Things to notice While Not in Use

You should do most of these maintenance steps when the stove is not in use and is cool. This is to prevent any accidental burns or fires from starting. Ash removal can be done intermittently and as needed but always with safety in mind.

  • Ash Removal – firewood can burn best when it rests on a bed of ashes. Excess ash however will reduce the heat produced and can make it difficult to start a fire. Take out ash and any embers when they start to take up a lot of space, just maintain enough ash cover for your wood to rest on. Make sure to use a fireproof container and dispose of it properly and away from anything that can catch fire. You can also choose to completely empty out the ash first if you’re doing general cleaning. You can put enough for a cover later on.
  • Checking Vents and Valves – check your valves and vents for good working condition. Make sure that these vents turn to open or close properly together with the knobs or switches.
  • Cleaning the Glass door – there are commercial products which you can use, but ammonia or vinegar that has been distilled with water can also work.
  • Cleaning the stove pipe, flue, and chimney – a certified chimney sweep should be considered when cleaning all ducts that the flue gasses pass through. This will ensure that the build up of soot will be avoided. Soot can cause accidental chimney or flue fires since soot is still flammable. Soot will usually fall back into the stove. You may have to remove any accessories in between the stove and flue such as catalysts or combustors first. A plastic or polymer chimney brush should do the trick to remove soot.
  • Cleaning the Stove – remove all build up of soot from inside the stove. Hot and clean burning-fire can also remove soot. You can choose to do this a day or two before cleaning the stove. This will remove large build up of creosote. For any left over soot, a brush or small scraper will work fine. Check the stove for cracks, rust or fades. Repair these spots immediately.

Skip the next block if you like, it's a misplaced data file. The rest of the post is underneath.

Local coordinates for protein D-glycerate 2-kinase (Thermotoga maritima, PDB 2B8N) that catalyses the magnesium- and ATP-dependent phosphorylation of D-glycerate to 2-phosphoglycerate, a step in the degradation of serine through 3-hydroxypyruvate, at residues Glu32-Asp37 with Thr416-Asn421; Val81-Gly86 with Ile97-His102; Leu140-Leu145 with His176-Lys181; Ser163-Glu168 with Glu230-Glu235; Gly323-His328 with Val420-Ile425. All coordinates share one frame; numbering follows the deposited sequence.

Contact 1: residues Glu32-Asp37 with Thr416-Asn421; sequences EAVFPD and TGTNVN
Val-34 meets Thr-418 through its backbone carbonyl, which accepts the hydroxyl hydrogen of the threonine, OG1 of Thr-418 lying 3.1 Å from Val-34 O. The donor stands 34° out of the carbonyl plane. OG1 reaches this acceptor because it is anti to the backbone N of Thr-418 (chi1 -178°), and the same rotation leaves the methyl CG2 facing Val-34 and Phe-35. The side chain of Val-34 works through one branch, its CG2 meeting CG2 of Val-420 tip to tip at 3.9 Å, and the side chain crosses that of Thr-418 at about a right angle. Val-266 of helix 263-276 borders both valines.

• Checking Accessories – check any special accessories your stove may have. Secondary combustors, catalysts and any insulation should be checked and cleaned. There are specific manufacturer’s instructions for this which should be followed to avoid damaging these.
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Maintenance of wood stoves isn’t too technical but it does require following instructions and keeping safety in mind. Make sure the stove is well maintained and clean especially if you haven’t used the stove for a long time.

Are there any downsides to using a wood burning stove?

There are a few downsides to using a wood burning stove. One is that it can be messy, as you have to deal with the ashes and soot. Additionally, wood burning stoves require more maintenance than other types of stoves, as you have to regularly check and clean the chimney.

Finally, wood burning stoves can be dangerous if not used properly, so it is important to follow all safety precautions.

What is a Cost of Wood Per Kilogram?

The average cost of wood per kilogram can vary greatly depending on the type of wood, the moisture content, and where you purchase it. However, as a general guide, expect to pay between $1 and $2 per kilogram.

If you’re looking to use wood for fuel in a wood burning stove, it’s important to make sure that the moisture content is as low as possible. Wetter wood will not only produce less heat, but will also create more smoke and potentially damage your stove.

For this reason, many people choose to buy their wood from a local sawmill or firewood dealer, who can guarantee dryness. If you purchase your wood from a big box store, however, be sure to check the moisture content before bringing it home.